The term 'industrial policy' remains a bugaboo in the United States, even though as this book documents the federal government is one of the world's most activist when it comes to industrial support. The true value of this book resides in the case narratives it presents on a range of successful and unsuccessful public programs. The book is a treasure trove of ideas on how to make the strategic collaboration between private and public work better. It is a must-read for anyone interested in the state of the U.S. economy and its future prospects. -- Dani Rodrik, John F. Kennedy School of Government at Harvard University From blockbuster pharmaceutical drugs to jet turbines to microchips, the U.S. government has directly supported some of the key technological drivers of the global economy. The reality, illuminated by this superb collection of case studies, is that America's industrial might is in no small measure a consequence of sustained state investments. State of Innovation strikes a blow against our collective amnesia and free market nostalgias. -- Ted Nordhaus and Michael Shellenberger, co-authors, Break Through: From the Death of Environmentalism to the Politics of Possibility Block and Keller dispel the widespread fantasy that governments merely maintain markets as playing fields. This important collection gets inside the reality and leads us toward a sophisticated understanding of market dynamics. -- Nicole Woolsey Biggart, University of California--Davis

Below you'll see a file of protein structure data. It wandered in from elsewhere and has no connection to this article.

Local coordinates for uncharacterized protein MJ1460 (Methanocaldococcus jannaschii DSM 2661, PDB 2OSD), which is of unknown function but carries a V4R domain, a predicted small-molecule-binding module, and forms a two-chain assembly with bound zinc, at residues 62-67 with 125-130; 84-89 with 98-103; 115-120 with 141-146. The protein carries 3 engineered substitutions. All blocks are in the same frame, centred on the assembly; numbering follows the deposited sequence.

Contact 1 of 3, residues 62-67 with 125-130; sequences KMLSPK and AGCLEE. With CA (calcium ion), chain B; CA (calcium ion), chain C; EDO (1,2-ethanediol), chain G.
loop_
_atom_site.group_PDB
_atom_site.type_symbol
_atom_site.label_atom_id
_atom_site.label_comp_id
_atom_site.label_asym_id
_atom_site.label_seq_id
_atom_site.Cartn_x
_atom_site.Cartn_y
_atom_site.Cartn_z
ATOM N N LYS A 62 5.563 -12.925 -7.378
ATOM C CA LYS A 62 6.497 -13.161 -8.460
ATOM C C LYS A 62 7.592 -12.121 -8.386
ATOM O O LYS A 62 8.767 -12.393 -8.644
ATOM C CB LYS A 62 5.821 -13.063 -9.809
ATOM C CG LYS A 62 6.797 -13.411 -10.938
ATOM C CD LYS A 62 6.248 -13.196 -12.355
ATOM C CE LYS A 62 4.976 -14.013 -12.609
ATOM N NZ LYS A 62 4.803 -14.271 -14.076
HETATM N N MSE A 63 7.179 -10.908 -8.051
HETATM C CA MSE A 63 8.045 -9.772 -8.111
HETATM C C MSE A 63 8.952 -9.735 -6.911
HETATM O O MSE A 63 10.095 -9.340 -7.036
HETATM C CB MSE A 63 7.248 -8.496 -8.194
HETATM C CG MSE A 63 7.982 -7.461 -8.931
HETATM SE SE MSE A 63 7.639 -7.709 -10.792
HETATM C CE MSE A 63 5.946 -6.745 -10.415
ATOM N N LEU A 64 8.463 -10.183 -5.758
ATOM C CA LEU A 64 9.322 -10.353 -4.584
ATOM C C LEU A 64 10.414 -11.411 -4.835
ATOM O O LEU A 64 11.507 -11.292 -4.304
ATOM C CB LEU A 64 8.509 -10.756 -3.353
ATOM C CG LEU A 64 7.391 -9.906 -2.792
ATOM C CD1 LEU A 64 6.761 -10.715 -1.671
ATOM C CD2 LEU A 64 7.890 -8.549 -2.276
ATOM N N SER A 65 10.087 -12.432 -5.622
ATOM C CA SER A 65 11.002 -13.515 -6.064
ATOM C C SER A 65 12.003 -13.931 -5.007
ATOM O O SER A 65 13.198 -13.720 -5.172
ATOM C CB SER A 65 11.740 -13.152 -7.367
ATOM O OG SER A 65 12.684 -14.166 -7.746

About the Author
is an economic and political sociologist at the University of California, Davis. His books include, The Origins of International Economic Disorder
(California) and Postindustrial Possibilities
(California). He has been studying U.S. innovation policies since 2006 with support from the Ford Foundation.Matthew R. Keller
is an Assistant Professor at Southern Methodist University. His research explores shifts in dominant intellectual and political trends and their relation to government organization and policy. One strand of his current work investigates innovation policies and dynamics; a second explores how governments respond to episodes of collective violence.